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Re: Is a Yamaha Tyros a synthesizer?

Post by Zamise » Thu Oct 30, 2008 1:46 am

Synthigraphie wrote:
salwa wrote:I'd say that every Casio toy keyboard is synthesiser, because it, well, synthesises sound.
I disagree. Because according to this definition a microwave would be a synthesiszer (ding !).

A synthesizer creates a sound, not only reproduces a sound recorded in a chip in a Casio toy keyboard.

A keyboard like Yamaha PSR is not a synthesizer cause you can't create new sounds. Tyros is a keyboard isn't it ? Not a workstation (which is a synth).
Microwaves go *beep* now days, the ones that go *ding* have an actual bell in them. Don't they? The beep could be synthesized, but yeah got to be carefull with the faulty syllogisms.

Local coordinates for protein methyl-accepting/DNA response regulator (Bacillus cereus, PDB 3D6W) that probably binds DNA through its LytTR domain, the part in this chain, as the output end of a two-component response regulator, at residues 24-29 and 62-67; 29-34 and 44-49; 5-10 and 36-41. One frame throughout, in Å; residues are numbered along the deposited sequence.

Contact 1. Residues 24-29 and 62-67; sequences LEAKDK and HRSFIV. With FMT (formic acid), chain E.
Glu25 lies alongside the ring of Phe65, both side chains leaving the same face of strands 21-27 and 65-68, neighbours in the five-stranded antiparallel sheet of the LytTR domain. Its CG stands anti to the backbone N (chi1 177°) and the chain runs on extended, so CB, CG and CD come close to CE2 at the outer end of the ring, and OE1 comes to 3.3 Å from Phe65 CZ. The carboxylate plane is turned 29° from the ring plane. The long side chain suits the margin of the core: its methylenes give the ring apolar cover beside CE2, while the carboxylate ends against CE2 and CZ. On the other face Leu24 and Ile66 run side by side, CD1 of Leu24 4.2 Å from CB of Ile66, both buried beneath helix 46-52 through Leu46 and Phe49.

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Re: Is a Yamaha Tyros a synthesizer?

Post by knolan » Thu Oct 30, 2008 3:08 am

Without trying to be too purist about it - I'd argue that Tyros is not a synthesizer for two reasons that are important to how we probably characterise 'traditional' synthesizers -

1. A synthesizer allows for a sound to be developed from the ground up, from the elements of oscillators, filters and amplifiers. Even in the FM/DX range, while missing a traditional filter, FM provided the same role. In this regard, although all instruments have limitations; traditional synthesizers provide for a staggering range in nuance that is utterly controllable by the user. Tyros does not provide such scope.